1998 was a simpler time. Titanic was destroying box office records, Limp Bizkit were assaulting the mainstream and videogames were becoming a huge entertainment medium in their own right – Metal Gear Solid, Resident Evil 2 and Ocarina of Time all hitting in the same calendar year. While the above have been (or are being) remastered, one game thought lost to the depths of time has been released on Xbox One in 2018.
I’m talking, of course, about Forsaken – previously released on the original PlayStation and the Nintendo 64. Hardly a household name, Forsaken tells of a world ravaged by humanity’s persistence with science. After Earth is essentially nuked, leaving behind a desolate, charred remain, the human population flees to space. Bounty hunters, mercenaries and thrill-seekers alike converge on the planet in a bid to find treasure and settle old scores.
In order to do so, you’ll fly a hovercraft through tunnels, rooms, caves, and heavily guarded facilities to collect treasure and make your way to the end of each level. There is a time limit, as well as a scoreboard, and along the way you’ll be unleashing an arsenal of weapons on both other pilots and enemies such as tanks and drones that were left behind by the human race.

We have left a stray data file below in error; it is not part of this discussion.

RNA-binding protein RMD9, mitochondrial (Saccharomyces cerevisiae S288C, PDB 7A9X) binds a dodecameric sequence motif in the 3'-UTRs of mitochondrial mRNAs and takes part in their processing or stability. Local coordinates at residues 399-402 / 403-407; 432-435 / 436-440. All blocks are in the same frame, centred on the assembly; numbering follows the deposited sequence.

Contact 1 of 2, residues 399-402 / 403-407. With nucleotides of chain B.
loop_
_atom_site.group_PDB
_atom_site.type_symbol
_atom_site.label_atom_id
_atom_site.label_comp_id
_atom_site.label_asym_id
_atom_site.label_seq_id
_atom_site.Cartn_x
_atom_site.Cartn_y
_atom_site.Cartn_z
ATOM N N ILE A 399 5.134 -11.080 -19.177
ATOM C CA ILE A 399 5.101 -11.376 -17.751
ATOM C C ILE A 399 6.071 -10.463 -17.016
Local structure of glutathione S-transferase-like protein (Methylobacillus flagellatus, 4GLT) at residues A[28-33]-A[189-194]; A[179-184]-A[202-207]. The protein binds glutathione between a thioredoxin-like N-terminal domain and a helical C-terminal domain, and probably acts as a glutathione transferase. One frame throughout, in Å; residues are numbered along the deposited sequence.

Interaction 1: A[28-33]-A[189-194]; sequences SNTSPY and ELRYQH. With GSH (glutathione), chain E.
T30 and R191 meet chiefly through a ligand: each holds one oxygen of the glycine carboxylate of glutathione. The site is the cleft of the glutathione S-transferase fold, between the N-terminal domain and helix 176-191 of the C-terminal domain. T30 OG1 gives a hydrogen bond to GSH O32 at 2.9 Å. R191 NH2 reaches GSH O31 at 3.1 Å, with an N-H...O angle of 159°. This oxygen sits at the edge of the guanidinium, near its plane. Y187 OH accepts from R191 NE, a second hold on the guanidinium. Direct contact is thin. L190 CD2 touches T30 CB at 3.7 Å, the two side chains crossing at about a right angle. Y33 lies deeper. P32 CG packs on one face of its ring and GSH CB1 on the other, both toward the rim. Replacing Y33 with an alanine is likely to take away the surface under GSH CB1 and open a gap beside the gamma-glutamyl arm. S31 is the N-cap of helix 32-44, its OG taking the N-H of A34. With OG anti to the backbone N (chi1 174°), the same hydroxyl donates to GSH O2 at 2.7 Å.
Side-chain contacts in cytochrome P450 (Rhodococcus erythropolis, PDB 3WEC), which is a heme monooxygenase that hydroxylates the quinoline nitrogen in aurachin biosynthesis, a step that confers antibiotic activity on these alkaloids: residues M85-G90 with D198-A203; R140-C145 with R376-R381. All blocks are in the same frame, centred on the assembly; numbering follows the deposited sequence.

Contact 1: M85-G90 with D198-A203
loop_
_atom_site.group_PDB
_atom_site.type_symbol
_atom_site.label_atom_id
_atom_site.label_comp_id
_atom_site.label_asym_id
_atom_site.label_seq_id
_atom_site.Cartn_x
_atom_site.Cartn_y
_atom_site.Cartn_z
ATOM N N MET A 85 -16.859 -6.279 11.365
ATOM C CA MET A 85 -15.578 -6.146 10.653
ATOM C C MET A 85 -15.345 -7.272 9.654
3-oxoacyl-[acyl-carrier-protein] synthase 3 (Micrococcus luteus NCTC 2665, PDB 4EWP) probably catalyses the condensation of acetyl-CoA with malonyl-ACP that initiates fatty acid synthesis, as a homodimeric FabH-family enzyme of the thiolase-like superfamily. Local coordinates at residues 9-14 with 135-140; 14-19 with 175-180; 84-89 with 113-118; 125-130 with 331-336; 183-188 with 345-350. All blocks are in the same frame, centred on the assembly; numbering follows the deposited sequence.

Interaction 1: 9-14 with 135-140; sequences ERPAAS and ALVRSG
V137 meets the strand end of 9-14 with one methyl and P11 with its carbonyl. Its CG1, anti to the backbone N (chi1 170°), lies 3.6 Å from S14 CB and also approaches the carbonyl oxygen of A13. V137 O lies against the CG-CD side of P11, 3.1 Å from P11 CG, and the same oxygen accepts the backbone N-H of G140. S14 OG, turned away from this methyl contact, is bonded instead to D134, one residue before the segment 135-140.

Where Forsaken differs from the majority of shooters is in its full 360-degree movement and combat system. Playing in first-person and meandering through narrow tunnels or strafing around boss enemies may sound like it would be cause for a headache or two, but for the most part Forsaken will ensure you’re not upside down – orienting your ship as appropriate. That isn’t to say the system is perfect – some areas produce a gust of wind that propel you through tunnels.
This can often lead to frustrating deaths as your ship ends up facing a wall, preventing the dodging of environmental hazards. Unfortunately, you’ll be facing a lot of walls (Forsaken takes place predominantly in indoor environments) and those walls aren’t pretty. In fact, Forsaken still looks as it did twenty years ago – textures are muddy, lighting and explosion effects are decidedly “old-fashioned” and the game’s reliance on a trance soundtrack make it feel like a game out of time in 2018.
In fact, if it wasn’t for the game’s crisper text, you could be forgiven for thinking you’re playing the original but with a smoother framerate (60FPS). With all that said, there is something undeniably exciting at the core of Forsaken. When you’re zipping through arenas, clearing out drone after drone, combat feels almost balletic – a dance of explosions that feels fluid and fast, all of this while the soundtrack keeps time.
With today’s modern additions such as leaderboards and online multiplayer for 16 players, Forsaken: Remastered’s 360-degree movement gives it something unique in today’s crowded shooter market. It might just be the resurgence needed for a game that didn’t get a chance to shine all those years ago.
This game was tested and reviewed on Xbox One. All of the opinions and insights here are subject to that version.